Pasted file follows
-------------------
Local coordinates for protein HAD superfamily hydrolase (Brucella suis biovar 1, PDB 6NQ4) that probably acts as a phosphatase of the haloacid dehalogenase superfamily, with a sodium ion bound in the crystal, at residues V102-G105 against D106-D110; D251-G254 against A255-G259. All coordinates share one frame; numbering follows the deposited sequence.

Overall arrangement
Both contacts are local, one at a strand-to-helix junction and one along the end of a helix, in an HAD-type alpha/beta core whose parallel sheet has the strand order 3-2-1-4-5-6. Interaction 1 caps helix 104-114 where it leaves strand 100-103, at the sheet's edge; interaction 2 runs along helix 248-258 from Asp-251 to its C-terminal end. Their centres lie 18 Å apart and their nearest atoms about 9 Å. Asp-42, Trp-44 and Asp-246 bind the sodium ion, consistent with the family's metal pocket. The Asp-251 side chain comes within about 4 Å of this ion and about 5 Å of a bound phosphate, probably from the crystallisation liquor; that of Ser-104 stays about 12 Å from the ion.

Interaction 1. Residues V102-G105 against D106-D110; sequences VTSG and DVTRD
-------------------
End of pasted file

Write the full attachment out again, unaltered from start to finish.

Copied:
Local coordinates for protein HAD superfamily hydrolase (Brucella suis biovar 1, PDB 6NQ4) that probably acts as a phosphatase of the haloacid dehalogenase superfamily, with a sodium ion bound in the crystal, at residues V102-G105 against D106-D110; D251-G254 against A255-G259. All coordinates share one frame; numbering follows the deposited sequence.

Overall arrangement
Both contacts are local, one at a strand-to-helix junction and one along the end of a helix, in an HAD-type alpha/beta core whose parallel sheet has the strand order 3-2-1-4-5-6. Interaction 1 caps helix 104-114 where it leaves strand 100-103, at the sheet's edge; interaction 2 runs along helix 248-258 from Asp-251 to its C-terminal end. Their centres lie 18 Å apart and their nearest atoms about 9 Å. Asp-42, Trp-44 and Asp-246 bind the sodium ion, consistent with the family's metal pocket. The Asp-251 side chain comes within about 4 Å of this ion and about 5 Å of a bound phosphate, probably from the crystallisation liquor; that of Ser-104 stays about 12 Å from the ion.

Interaction 1. Residues V102-G105 against D106-D110; sequences VTSG and DVTRD